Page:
But why “shut up” of all things? That elongated vowel certainly has something to do with it.
But most likely it’s the package of Essex voice and, with Harry, Essex camp that is so irresistible.
This is a lesson in linguistics — we hear an accent and, whether we like it or not, we associate the accent with a particular type of person.
As with any accent, an Essex voice evokes an image, or a stereotype, of a certain sort of person — you can fill in what sort.
The TOWIE producers know this and they complete the stereotype for us by giving us the jewellery, the orange faces and the fast cars.
And we are laughing with the producers and with the Essex people themselves, not at them. We are all in on the act and that takes the sting out of taking the mickey. In fact, it neutralises it.
It’s all so in your face that we end up asking, is this the real Essex?
Objectors complain that this isn’t how people from the county really are. And anyway, this isn’t even the genuine Essex accent. But if you pop into Brentwood, Basildon or Billericay, you will hear a Mark, Maria and Mick.
The old rural East Anglian dialect has almost disappeared from Essex. Why? London’s East End barrow boys upped sticks decades ago and found greener pastures there, bringing their treasured Cockney accent with them. Before that, Essex folk would have spoken with a rural accent.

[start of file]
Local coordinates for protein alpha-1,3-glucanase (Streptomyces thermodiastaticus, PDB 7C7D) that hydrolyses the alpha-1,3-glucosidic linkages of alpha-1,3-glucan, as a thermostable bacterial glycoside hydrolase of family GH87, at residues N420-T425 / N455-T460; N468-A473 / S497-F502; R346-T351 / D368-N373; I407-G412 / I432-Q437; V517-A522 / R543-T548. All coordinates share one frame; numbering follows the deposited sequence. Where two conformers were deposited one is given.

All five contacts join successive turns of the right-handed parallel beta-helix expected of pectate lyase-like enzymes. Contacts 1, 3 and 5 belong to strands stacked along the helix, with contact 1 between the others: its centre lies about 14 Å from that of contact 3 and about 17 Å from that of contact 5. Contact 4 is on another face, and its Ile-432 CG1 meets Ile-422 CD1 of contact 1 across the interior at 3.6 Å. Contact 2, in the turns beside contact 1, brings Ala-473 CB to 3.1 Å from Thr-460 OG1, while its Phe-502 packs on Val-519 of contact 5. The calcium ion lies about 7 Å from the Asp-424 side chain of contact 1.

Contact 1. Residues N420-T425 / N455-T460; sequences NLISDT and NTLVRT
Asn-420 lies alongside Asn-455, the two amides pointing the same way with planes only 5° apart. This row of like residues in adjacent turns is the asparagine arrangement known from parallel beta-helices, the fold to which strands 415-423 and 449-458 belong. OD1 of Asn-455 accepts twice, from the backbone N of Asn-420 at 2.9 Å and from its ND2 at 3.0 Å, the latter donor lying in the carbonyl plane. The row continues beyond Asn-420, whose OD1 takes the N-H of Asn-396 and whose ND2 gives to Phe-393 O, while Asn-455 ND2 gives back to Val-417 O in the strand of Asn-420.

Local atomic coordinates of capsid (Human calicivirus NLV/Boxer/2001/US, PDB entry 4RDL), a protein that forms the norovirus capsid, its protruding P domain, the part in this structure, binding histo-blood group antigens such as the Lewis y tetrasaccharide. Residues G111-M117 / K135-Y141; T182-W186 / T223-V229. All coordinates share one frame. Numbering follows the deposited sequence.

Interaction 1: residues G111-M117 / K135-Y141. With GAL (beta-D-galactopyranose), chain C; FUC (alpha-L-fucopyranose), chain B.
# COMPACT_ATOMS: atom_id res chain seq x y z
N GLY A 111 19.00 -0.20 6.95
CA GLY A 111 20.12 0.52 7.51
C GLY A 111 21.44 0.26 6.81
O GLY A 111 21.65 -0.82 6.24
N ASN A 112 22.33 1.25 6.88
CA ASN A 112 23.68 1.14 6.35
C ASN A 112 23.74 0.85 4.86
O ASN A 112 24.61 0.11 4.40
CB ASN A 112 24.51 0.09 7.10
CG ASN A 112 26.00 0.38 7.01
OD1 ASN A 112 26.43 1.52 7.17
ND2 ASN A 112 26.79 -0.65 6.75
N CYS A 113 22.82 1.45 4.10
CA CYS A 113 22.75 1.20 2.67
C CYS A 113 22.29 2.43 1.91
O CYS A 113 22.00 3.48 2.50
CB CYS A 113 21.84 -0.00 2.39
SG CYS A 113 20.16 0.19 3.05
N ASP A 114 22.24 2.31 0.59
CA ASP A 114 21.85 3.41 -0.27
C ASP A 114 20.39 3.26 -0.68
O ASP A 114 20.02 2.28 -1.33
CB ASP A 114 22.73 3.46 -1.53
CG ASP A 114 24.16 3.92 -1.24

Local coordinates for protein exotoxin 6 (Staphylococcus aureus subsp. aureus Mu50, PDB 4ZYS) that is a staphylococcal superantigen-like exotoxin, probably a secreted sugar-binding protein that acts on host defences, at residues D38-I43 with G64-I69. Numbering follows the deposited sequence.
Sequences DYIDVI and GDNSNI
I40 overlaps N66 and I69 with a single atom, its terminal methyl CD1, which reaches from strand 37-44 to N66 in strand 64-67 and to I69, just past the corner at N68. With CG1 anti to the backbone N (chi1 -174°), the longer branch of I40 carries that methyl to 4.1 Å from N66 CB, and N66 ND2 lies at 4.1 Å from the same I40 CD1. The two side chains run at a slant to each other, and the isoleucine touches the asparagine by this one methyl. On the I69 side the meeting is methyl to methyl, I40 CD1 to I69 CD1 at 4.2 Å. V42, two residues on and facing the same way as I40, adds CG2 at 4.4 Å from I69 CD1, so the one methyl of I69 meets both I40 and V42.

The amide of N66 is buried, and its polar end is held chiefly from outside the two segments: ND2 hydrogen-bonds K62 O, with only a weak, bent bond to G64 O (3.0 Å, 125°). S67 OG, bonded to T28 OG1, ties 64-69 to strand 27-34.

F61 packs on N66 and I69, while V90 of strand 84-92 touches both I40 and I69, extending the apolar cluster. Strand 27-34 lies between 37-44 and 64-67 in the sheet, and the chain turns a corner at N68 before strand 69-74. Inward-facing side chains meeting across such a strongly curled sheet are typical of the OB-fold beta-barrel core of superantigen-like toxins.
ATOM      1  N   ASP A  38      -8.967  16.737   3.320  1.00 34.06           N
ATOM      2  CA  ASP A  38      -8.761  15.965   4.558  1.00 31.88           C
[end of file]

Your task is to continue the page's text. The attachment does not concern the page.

Meanwhile, Essex men and women have now changed the sound of Cockney. Whereas an older native (maybe Mick or Debbie) might say “It’s nice and modern” and “You’re sleepin'”, Essex girl Chloe says “It’s nice and modeerrrrn” and “You’re sleepinnnn'”, putting a heavy stress on the last syllable.
Back in London, where Joey or Arg’s parents or grandparents probably moved from, there is now a multicultural East End with a new, vibrant accent.
Some people have called it Jafaican. It’s not a word I particularly like. It may be a bit of a mouthful but I prefer Multicultural London English.
This is a home-grown accent, born in London, which is made up of all sorts of ethnic influences, including Jamaican and Asian.
People ask how fake TOWIE is. Despite the shiny teeth, breast implants and spray-on tans, one thing remains real — the accent.
TOWIE gives us the genuine, new Essex accent. It’s not put on like the make-up, it’s the real McCoy.
Accents in rest of the UK
That is because local identities are very strong there and are defined by loyalty to an accent, as well as to football teams.
Bristol and Norwich both still have strong local accents too.
In Birmingham, Bradford and Leeds the local accent is being influenced by immigrants. There is a Manchester Afro-Caribbean accent and a Manchester Asian accent.
Scottish accents are, if anything, getting stronger. There is no sign of the Scots starting to speak like the English.
The linguistic border between the two countries is very sharp. If you go into a pub on one side of the border then walk to the other side you will hear different accents straight away.